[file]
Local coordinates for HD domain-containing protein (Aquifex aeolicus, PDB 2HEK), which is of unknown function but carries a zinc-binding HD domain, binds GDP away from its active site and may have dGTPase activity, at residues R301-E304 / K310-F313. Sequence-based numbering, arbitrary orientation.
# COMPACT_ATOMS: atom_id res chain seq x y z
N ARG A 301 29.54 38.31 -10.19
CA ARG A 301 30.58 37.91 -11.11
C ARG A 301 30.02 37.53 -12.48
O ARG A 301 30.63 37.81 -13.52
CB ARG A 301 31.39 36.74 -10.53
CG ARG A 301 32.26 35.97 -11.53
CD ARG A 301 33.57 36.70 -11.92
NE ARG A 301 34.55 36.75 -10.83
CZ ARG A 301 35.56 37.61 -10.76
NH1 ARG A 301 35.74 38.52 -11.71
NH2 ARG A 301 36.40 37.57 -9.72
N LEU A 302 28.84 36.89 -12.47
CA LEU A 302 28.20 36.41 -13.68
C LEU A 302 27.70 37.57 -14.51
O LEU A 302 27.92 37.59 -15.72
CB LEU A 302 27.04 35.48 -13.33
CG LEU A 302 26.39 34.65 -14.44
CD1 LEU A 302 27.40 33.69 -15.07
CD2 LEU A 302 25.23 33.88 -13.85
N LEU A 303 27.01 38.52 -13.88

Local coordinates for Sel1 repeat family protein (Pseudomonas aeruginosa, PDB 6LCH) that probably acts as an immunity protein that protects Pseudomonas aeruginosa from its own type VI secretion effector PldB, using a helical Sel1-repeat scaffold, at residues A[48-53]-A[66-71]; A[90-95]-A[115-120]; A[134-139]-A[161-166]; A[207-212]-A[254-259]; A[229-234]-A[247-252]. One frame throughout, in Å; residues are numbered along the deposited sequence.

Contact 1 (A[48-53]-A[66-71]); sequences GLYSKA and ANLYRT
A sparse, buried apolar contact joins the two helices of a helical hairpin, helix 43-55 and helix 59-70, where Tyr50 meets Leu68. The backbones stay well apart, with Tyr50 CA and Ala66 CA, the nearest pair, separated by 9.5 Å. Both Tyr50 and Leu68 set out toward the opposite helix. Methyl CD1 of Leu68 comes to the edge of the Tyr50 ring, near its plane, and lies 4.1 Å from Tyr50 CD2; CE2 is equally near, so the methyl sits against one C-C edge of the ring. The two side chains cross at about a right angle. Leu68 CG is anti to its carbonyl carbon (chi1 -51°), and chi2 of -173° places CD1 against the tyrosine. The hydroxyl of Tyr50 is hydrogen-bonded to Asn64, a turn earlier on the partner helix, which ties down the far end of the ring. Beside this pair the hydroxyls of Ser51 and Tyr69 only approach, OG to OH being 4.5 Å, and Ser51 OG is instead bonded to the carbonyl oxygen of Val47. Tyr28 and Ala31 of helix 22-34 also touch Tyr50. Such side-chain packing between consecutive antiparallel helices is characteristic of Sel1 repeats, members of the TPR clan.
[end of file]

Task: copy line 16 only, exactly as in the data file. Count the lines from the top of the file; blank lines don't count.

C LEU A 302 27.70 37.57 -14.51